Russian banks are also present in Switzerland. Sberbank and Gazprombank each have a branch here, according to the Russian embassy in Bern. Switzerland is also by far the largest recipient of Russian private capital. Between $5 billion and $10 billion (CHF4.6-9.2 billion) of Russian private money flows into Switzerland every year. These are other potential pressure points that the international community could ask Switzerland to move on.
The Swiss Abroad
There are about 700 Swiss citizens living in Russia. They would have to deal with the fall-out should Switzerland adopt tough sanctions against Russia over its aggression on neighboring Ukraine. The expat population is smaller in Ukraine – only 210. They are now in a war zone.
First protest actions
The response from the Swiss public has been rather muted. While in the past more than 10,000 people took to the streets in Switzerland to protest the Gulf War in 1991 and the war in Iraq in 2003, there have been no such rallies in recent weeks, even though the crisis in Ukraine was clearly in escalation mode.
On Wednesday evening, only about 100 people gathered in front of the Russian embassy in Bern in an act of protest. They demanded the withdrawal of Russian troops from eastern Ukraine, where Moscow recognised two breakaway regions held by pro-Russian separatists.
More rallies are expected. An alliance of movements and organisations, including the Social Democratic Party (SP), is calling for a peace demonstration on Saturday.
Reactions in politics and media
Under the hashtag #StandWithUkraine, many people in Switzerland are expressing their outrage.
"Russia has launched a war of aggression against Ukraine,” Social Democrat parliamentarian Fabian Molina tweeted. “This brutal violation of international law is destroying peace in Europe. Switzerland must stand in full solidarity at the side of our European partners.”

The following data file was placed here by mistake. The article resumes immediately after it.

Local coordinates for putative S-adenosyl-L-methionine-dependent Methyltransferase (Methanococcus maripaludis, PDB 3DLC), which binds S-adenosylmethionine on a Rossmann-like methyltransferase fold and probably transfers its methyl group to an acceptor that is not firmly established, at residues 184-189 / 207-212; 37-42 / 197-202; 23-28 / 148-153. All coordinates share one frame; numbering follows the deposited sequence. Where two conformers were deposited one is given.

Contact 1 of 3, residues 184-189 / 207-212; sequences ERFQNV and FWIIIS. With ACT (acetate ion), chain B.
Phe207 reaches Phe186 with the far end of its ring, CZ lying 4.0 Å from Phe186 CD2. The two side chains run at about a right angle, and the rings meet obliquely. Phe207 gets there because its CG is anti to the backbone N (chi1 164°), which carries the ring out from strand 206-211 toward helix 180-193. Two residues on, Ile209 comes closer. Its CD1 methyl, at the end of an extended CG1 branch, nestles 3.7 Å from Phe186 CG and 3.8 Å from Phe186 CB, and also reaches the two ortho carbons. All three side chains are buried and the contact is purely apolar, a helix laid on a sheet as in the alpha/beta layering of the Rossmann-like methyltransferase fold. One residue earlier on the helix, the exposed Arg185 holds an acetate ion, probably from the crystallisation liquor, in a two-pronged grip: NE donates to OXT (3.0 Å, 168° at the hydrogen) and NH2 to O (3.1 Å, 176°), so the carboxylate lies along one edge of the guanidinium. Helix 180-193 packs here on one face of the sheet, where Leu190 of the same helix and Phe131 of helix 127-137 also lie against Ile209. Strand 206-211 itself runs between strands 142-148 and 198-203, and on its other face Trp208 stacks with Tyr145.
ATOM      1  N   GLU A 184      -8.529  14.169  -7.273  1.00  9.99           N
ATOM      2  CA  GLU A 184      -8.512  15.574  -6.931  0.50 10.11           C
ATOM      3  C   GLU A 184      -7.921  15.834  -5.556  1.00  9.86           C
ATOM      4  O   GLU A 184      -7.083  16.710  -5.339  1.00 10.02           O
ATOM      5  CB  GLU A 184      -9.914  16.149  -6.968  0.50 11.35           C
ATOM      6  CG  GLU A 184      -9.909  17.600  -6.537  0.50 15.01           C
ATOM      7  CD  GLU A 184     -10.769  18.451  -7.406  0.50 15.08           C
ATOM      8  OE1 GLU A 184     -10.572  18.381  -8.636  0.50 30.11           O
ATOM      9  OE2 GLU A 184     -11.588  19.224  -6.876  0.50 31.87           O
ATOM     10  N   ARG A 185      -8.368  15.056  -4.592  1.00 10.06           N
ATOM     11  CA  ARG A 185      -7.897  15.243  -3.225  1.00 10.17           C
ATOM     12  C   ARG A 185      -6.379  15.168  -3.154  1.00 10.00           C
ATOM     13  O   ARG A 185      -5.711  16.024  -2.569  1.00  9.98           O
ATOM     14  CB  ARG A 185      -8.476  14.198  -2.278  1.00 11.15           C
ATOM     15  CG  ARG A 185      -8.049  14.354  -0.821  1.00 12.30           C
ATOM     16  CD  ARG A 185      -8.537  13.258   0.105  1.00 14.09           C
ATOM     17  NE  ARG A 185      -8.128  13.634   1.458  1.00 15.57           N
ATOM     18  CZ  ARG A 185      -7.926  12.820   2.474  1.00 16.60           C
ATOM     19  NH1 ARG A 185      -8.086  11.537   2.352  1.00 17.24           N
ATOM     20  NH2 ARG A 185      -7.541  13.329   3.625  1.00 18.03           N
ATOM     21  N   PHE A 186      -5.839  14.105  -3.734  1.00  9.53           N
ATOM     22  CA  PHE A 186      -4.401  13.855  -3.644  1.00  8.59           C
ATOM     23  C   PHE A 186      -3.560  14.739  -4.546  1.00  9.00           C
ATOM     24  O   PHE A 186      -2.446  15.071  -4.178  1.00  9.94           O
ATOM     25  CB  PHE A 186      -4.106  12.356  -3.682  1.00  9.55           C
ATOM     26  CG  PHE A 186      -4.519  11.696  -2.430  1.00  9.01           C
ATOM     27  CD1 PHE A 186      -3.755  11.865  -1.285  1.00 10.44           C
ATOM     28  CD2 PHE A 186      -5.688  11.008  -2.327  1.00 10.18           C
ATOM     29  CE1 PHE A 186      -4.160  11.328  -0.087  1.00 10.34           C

Jon Pult, also a Social Democrat parliamentarian, tweeted: "Putin is waging war on Ukraine and violating the UN Charter. There is no neutrality in the face of such breaches of international law." Switzerland must support the sanctions, he said, adding that the government's hesitation is unacceptable. "The oligarchic Putin system should be dried up financially."
The Swiss press has reacted with alarm, calling the Russian invasion of Ukraine a blatant violation of international law and a political turning point for Europe.
"The half-hearted policy of America and Europe towards the tyrant Putin has failed,” wrote the German-language newspaper Neue Zürcher Zeitung. “In view of the danger from Russia for the entire continent, a U-turn is now necessary."
"The end of the old world has begun," read the headline in the Tages-Anzeiger. "After this black day, nothing will ever be the same again."
Putin, the newspaper comments, has lost all empathy, all sense of proportion. "The discussion of tough sanctions seems strangely out of place and helpless, because it makes clear that at the moment nothing can stop the madness,” it said.
But there are also so-called "Putin sympathisers" in Switzerland, ranging from right-wing conservative circles to communists.
Yvette Estermann of the right-wing Swiss People's Party, for example, told the Aargauer Zeitung establishing a buffer zone between the East and the West makes sense. That buffer would be Ukraine, the Donbass region, so NATO troops are nowhere near the Russian border
Filippo Lombardi, a former senator with the Centre Party who used to head the Switzerland-Russia parliamentary friendship group, told the Aargauer Zeitung: "The West has made at least as many mistakes as Russia."
Impact on Swiss franc
While stock prices are plummeting, oil and gold prices are rising. Currencies such as the Swiss franc are being sought out as safe havens in these tumultuous times.